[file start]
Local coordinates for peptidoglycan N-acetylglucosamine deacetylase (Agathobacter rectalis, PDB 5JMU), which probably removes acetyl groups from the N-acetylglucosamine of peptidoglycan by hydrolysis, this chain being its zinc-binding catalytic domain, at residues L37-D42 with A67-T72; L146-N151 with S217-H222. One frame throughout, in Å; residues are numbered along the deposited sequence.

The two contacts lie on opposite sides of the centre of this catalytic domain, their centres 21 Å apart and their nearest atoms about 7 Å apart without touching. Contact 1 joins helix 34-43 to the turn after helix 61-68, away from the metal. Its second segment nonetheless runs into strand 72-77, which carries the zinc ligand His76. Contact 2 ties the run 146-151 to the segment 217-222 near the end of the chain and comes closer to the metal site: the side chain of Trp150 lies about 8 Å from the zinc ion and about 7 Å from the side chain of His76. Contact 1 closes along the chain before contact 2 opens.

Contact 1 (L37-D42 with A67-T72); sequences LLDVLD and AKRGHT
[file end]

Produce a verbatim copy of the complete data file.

Local coordinates for peptidoglycan N-acetylglucosamine deacetylase (Agathobacter rectalis, PDB 5JMU), which probably removes acetyl groups from the N-acetylglucosamine of peptidoglycan by hydrolysis, this chain being its zinc-binding catalytic domain, at residues L37-D42 with A67-T72; L146-N151 with S217-H222. One frame throughout, in Å; residues are numbered along the deposited sequence.

The two contacts lie on opposite sides of the centre of this catalytic domain, their centres 21 Å apart and their nearest atoms about 7 Å apart without touching. Contact 1 joins helix 34-43 to the turn after helix 61-68, away from the metal. Its second segment nonetheless runs into strand 72-77, which carries the zinc ligand His76. Contact 2 ties the run 146-151 to the segment 217-222 near the end of the chain and comes closer to the metal site: the side chain of Trp150 lies about 8 Å from the zinc ion and about 7 Å from the side chain of His76. Contact 1 closes along the chain before contact 2 opens.

Contact 1 (L37-D42 with A67-T72); sequences LLDVLD and AKRGHT